But the loudest silence surrounds the issue of property taxes. The most expensive flat in that favourite central London haunt of the international super-rich, One Hyde Park, cost £135m. The owner pays £1,369 in council tax, or 0.001% of its value. Last year the Independent revealed that the Sultan of Brunei pays only £32 a month more for his pleasure dome in Kensington Palace Gardens than some of the poorest people in the same London borough. A mansion tax – slapped down by David Cameron in October – is only the beginning of what the owners of such places should pay. For the simplest, fairest and least avoidable levy is one that the major parties simply will not contemplate. It’s called land value tax.
The term is a misnomer. It’s not really a tax. It’s a return to the public of the benefits we have donated to the landlords. When land rises in value, the government and the people deliver a great unearned gift to those who happen to own it.
In 1909 a dangerous subversive explained the issue thus. “Roads are made, streets are made, services are improved, electric light turns night into day, water is brought from reservoirs a hundred miles off in the mountains – and all the while the landlord sits still. Every one of those improvements is effected by the labour and cost of other people and the taxpayers. To not one of those improvements does the land monopolist, as a land monopolist, contribute, and yet by every one of them the value of his land is enhanced. He renders no service to the community, he contributes nothing to the general welfare, he contributes nothing to the process from which his own enrichment is derived … the unearned increment on the land is reaped by the land monopolist in exact proportion, not to the service, but to the disservice done.”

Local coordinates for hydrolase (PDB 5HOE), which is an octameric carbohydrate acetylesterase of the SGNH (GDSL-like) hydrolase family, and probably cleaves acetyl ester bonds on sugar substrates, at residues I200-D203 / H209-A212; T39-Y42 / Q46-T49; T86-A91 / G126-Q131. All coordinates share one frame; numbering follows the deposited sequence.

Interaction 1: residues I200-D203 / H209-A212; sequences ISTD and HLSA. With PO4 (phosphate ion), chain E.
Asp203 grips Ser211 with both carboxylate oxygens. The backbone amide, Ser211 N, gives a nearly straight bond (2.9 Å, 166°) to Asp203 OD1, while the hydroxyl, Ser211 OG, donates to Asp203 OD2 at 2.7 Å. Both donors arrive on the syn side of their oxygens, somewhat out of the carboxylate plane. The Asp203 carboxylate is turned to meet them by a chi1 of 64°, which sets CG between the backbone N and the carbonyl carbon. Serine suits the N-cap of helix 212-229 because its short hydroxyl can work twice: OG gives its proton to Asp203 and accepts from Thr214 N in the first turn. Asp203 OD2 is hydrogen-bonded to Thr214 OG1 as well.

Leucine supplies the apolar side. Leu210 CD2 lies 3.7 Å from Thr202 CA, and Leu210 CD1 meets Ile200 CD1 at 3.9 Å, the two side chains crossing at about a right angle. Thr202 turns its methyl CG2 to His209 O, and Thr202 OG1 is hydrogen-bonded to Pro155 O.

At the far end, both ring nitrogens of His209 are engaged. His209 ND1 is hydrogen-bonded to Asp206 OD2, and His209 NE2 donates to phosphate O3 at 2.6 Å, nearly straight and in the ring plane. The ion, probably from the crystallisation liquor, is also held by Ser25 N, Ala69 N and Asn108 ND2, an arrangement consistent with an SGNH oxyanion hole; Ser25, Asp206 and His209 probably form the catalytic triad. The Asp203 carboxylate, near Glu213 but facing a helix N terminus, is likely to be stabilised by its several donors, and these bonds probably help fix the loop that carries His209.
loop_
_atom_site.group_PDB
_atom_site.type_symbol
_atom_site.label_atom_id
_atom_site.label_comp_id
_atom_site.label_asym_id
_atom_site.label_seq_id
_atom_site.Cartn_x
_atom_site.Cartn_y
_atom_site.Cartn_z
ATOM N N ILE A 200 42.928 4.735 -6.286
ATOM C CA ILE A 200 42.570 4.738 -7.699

Who was this firebrand? Winston Churchill. As Churchill, Adam Smith and many others have pointed out, those who own the land skim wealth from everyone else, without exertion or enterprise. They “levy a toll upon all other forms of wealth and every form of industry”. A land value tax would recoup this toll.
It would have a number of other benefits. It stops the speculative land hoarding that prevents homes from being built. It ensures that the most valuable real estate – in city centres – is developed first, discouraging urban sprawl. It prevents speculative property bubbles, of the kind that have recently trashed the economies of Ireland, Spain and other nations, and that make rents and first homes so hard to afford. Because it does not affect the supply of land (they stopped making it some time ago), it cannot cause the rents that people must pay to the landlords to be raised. It is easy to calculate and hard to avoid: you can’t hide your land in London in a secret account in the Cayman Islands. And it could probably discharge the entire deficit.